"ALEster" is the pseudonym of a self–described postdoc in molecular biology who wants to build a highly portable cell biology lab, including cell culture incubator, laminar flow hood, and fluorescence microscope, that you could take everywhere you go. It occupies 15 square inches (.381 square meters) of floor space. ALEster is an AFOL, that is, an Adult Fan of LEGO, so his pocket lab was designed with LEGO bricks, complete with PI, Professor Umami, and postdoctoral fellows, the red-haired imaging expert Lory Rhodamine, and the thickly bespectacled biochemist Sam Emsa. The result is detailed, accurate, and a marvel. ALEster submitted his lab design to the official LEGO Ideas site last winter in hopes of attracting 10,000 endorsements, becoming an official LEGO idea set, and inspiring a new generation of bench jockeys.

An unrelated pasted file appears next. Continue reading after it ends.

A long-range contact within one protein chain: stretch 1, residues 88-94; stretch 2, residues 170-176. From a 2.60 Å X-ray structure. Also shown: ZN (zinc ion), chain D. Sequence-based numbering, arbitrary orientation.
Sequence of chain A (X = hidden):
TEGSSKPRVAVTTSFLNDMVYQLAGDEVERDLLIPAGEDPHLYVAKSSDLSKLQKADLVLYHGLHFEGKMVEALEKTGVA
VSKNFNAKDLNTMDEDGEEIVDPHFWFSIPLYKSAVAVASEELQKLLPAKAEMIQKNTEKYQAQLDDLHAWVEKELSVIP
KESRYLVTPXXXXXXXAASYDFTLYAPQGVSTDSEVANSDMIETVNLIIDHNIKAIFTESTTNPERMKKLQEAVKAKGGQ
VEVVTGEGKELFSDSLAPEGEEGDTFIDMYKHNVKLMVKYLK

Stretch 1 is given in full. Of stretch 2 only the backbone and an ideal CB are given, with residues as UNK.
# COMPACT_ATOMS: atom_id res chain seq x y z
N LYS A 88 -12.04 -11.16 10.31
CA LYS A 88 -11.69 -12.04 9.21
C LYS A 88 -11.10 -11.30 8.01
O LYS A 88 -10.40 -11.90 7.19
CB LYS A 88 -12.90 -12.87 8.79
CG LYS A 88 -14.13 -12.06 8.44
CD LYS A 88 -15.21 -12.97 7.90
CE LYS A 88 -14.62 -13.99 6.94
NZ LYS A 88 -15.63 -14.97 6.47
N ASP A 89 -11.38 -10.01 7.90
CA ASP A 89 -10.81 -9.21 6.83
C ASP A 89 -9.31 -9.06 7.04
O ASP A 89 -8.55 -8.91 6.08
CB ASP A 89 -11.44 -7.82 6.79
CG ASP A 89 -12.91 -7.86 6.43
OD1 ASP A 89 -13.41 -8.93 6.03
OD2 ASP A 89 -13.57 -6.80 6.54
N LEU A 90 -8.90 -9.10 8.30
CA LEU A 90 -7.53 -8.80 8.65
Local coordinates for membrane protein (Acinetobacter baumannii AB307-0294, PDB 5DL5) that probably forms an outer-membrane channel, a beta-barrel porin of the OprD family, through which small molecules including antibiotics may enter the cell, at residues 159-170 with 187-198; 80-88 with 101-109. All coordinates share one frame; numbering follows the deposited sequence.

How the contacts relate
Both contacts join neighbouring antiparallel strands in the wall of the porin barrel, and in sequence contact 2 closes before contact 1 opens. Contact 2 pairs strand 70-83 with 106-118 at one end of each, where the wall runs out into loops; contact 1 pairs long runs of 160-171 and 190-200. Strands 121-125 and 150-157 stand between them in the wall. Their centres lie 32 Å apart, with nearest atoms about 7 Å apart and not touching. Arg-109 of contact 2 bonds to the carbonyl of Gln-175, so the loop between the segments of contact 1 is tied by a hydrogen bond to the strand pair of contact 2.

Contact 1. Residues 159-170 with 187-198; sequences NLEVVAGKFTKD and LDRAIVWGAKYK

The 40 came from all over North America, Europe, and Africa, 24 grad students and 16 postdocs, chosen from the 532 applications the ASCB received from members for a special 12-day "short" course on "Managing Science in the Biotech Industry" at the Keck Graduate Institute (KGI) with funding from EMD Millipore. Besides their ASCB connection, what the participants had in common were years of academic training and a curiosity about life in biotech.
Sometimes in science it pays to turn over a new leaf or an old laboratory animal. Stephen M. King at the University of Connecticut Health Center recently turned over planarian Schmidtea mediterranea, the nonparasitic flatworm justly renowned for its incredible regenerative powers, and saw on its underside a new way into a old problem. King, who is an ASCB member, believes that planaria could be an alternate model system for studying ciliary motility and its associated diseases now known as ciliopathies.
When the fledgling ASCB held its big meeting in a down-at-the-heels hotel on the Chicago lakefront in 1961, it was something of a carnival of animals, lab animals. Peter Satir, who is now at the Albert Einstein College of Medicine in the Bronx, NY, was present in Chicago. Fifty three years later when asked about the first scientific program, Satir couldn't help pointing out how many different organisms or parts thereof were being studied.